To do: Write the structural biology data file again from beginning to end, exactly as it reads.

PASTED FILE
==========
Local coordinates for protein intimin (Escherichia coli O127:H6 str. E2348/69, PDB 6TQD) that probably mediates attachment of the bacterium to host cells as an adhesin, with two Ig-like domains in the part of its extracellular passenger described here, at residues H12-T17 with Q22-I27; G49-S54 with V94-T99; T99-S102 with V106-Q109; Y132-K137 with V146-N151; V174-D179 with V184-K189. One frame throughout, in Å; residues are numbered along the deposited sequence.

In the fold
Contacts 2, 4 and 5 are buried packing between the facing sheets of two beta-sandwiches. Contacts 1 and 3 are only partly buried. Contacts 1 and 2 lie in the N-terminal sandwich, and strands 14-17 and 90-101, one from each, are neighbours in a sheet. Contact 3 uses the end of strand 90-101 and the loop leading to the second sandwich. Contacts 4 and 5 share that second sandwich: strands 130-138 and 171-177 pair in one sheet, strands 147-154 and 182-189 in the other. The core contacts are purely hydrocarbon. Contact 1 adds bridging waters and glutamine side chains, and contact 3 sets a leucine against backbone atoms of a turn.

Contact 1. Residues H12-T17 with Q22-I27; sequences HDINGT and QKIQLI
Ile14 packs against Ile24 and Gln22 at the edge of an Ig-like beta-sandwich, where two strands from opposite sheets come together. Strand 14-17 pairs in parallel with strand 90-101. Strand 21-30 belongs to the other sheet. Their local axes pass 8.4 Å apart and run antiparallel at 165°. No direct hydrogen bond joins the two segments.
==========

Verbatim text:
Local coordinates for protein intimin (Escherichia coli O127:H6 str. E2348/69, PDB 6TQD) that probably mediates attachment of the bacterium to host cells as an adhesin, with two Ig-like domains in the part of its extracellular passenger described here, at residues H12-T17 with Q22-I27; G49-S54 with V94-T99; T99-S102 with V106-Q109; Y132-K137 with V146-N151; V174-D179 with V184-K189. One frame throughout, in Å; residues are numbered along the deposited sequence.

In the fold
Contacts 2, 4 and 5 are buried packing between the facing sheets of two beta-sandwiches. Contacts 1 and 3 are only partly buried. Contacts 1 and 2 lie in the N-terminal sandwich, and strands 14-17 and 90-101, one from each, are neighbours in a sheet. Contact 3 uses the end of strand 90-101 and the loop leading to the second sandwich. Contacts 4 and 5 share that second sandwich: strands 130-138 and 171-177 pair in one sheet, strands 147-154 and 182-189 in the other. The core contacts are purely hydrocarbon. Contact 1 adds bridging waters and glutamine side chains, and contact 3 sets a leucine against backbone atoms of a turn.

Contact 1. Residues H12-T17 with Q22-I27; sequences HDINGT and QKIQLI
Ile14 packs against Ile24 and Gln22 at the edge of an Ig-like beta-sandwich, where two strands from opposite sheets come together. Strand 14-17 pairs in parallel with strand 90-101. Strand 21-30 belongs to the other sheet. Their local axes pass 8.4 Å apart and run antiparallel at 165°. No direct hydrogen bond joins the two segments.